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CONSUMER VALUES

Study tracks the values that are driving Africa’s consumers

By our News Team | 2022

New research shows that a winning approach for connecting with African consumers requires a combination of local awareness, cause orientation and global alignment.

For almost a decade, global market research firm Ipsos has been tracking global trends, looking for shifts and signs that can help marketers, leaders and strategists anticipate the evolution of personal values. 

What makes the latest iteration of the Ipsos Global Trends Study so significant is the impact of the Covid-19 pandemic globally and in Africa, as well as the first-time inclusion of Kenya and Nigeria in the analysis.

Kenya and Nigeria join South Africa, which has been part of the Global Trends Study since 2013, to add an important African flavour to the insights. In total, 25 countries were included in the global study that gauged public opinion, attitudes and values.

Consumer Values

Photo by Andrea Piacquadio from Pexels

While many of the shifts in thinking, and the responses to a changing world, were applicable across the globe, others highlighted why brands and business should approach their engagement with African consumers with a keen sense of cultural awareness and modernism. 

During a webinar entitled Aftershocks and Continuity – which analysed the African portion of the study – Ipsos’ global CEO, Ben Page, outlined some of the major themes impacting public attitudes and values. 

Consumers accept that privacy issues are changing

The past two years of battling a global pandemic have seen a deterioration in the way social media companies are viewed (84% of respondents believe they have too much power), but also seen a growing acceptance that in a rapidly digitising world it is almost inevitable that online privacy will become a thing of the past, Page said.

He singled out climate change and the environment as an important theme carried over from 2019. Across the 25 markets, 63% of respondents highlighted the importance of companies doing what they can to reduce environmental harm.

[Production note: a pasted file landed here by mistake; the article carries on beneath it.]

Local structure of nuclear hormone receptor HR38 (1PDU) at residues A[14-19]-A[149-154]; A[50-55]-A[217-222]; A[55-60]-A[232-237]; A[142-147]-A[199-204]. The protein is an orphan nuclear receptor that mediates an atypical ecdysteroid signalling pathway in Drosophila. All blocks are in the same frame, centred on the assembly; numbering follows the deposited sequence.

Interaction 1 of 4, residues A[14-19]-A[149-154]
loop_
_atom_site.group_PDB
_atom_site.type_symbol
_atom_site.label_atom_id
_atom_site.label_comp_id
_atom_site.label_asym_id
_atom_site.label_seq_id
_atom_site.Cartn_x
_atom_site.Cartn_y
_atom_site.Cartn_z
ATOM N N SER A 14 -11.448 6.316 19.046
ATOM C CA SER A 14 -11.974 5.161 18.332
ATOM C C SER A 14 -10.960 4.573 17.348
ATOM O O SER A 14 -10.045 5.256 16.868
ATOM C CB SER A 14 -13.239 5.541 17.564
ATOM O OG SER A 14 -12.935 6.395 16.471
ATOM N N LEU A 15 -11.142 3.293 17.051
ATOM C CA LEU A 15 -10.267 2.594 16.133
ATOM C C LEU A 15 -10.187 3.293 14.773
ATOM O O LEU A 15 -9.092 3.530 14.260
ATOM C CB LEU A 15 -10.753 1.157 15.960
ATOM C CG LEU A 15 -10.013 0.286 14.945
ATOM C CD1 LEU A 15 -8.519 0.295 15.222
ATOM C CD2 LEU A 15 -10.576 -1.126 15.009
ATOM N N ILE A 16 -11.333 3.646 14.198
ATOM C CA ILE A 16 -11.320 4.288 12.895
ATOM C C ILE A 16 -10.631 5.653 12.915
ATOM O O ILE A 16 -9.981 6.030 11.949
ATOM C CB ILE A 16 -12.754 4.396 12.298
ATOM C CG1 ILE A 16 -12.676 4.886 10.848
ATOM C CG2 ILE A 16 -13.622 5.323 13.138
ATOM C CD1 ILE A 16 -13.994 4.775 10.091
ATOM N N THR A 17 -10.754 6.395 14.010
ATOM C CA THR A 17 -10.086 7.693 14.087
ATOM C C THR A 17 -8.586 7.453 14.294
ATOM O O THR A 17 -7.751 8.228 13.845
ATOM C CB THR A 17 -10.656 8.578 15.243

There is another level to this trend when read in conjunction with the growing tendency of respondents to align their personal values to their buying decisions. 

As the Ipsos research noted: “Seven in 10 [people] across the 25 markets agree that they tend to buy brands that reflect their personal values (70%).” Nigeria top-scored at 91% when it came to the importance of societal values like morality, hospitality, spirituality and respect for elders, compared with Kenya (85%) and South Africa (81%).

Enock Wandera, Ipsos Chief Client Officer for Kenya, explained: “In Africa, and mostly in the developing world… consumers are telling us that they buy brands that reflect their personal values. So, whatever we chose to express in our brand values and our brand purpose needs to connect and align with these uniquely African values.” 

This trend demands particular focus from business leaders operating in the African context, said Wandera. It puts the onus on businesses and business leaders – and not just politicians – to try to solve some of the pressing issues impacting African societies, including expansive issues such as climate change and the fight against poverty. 

The belief that business leaders have a responsibility to speak out on social and political issues was equally high across the three African countries polled. Nigeria again recorded the highest percentage of those who held this view (87%), with Kenya and South Africa at 84%. 

To read more of this article, go to page 14 of the latest issue (Issue 1 2022) of Strategic Marketing for Africa, the magazine of the African Confederation. You can access the Digital Edition here.

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